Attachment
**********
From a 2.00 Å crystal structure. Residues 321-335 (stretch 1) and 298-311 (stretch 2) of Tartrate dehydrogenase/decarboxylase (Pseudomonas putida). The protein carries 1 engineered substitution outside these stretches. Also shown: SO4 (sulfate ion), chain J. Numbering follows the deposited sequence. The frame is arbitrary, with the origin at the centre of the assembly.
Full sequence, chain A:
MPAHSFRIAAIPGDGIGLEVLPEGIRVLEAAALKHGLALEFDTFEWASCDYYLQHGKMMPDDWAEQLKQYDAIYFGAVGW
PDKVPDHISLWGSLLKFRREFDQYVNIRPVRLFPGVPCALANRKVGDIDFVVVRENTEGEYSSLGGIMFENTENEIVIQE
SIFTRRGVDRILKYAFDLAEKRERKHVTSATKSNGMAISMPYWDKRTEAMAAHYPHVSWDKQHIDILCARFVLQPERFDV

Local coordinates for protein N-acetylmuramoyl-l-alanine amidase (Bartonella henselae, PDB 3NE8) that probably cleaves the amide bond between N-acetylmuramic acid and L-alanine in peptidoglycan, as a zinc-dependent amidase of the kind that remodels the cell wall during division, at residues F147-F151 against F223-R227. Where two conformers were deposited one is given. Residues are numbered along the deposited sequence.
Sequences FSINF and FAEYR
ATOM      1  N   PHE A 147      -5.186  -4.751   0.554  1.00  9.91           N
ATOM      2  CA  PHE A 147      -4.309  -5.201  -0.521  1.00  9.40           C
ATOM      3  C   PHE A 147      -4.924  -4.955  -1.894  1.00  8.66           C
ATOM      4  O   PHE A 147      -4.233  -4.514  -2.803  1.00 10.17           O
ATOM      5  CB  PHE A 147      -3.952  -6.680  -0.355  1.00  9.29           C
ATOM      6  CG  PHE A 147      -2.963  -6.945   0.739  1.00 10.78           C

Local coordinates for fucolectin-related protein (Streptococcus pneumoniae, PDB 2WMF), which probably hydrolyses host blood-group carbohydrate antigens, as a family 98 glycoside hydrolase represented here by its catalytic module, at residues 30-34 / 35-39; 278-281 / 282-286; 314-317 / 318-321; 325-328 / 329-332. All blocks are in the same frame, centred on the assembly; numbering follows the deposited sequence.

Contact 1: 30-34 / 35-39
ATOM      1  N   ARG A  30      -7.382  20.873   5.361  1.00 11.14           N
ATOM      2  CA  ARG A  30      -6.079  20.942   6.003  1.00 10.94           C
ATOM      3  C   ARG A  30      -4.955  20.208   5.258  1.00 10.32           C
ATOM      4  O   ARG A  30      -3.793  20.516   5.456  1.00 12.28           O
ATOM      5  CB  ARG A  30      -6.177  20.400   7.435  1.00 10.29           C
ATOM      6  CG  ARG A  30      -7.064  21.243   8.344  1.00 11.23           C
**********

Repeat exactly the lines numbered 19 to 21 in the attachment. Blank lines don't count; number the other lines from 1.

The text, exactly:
ATOM      4  O   ARG A  30      -3.793  20.516   5.456  1.00 12.28           O
ATOM      5  CB  ARG A  30      -6.177  20.400   7.435  1.00 10.29           C
ATOM      6  CG  ARG A  30      -7.064  21.243   8.344  1.00 11.23           C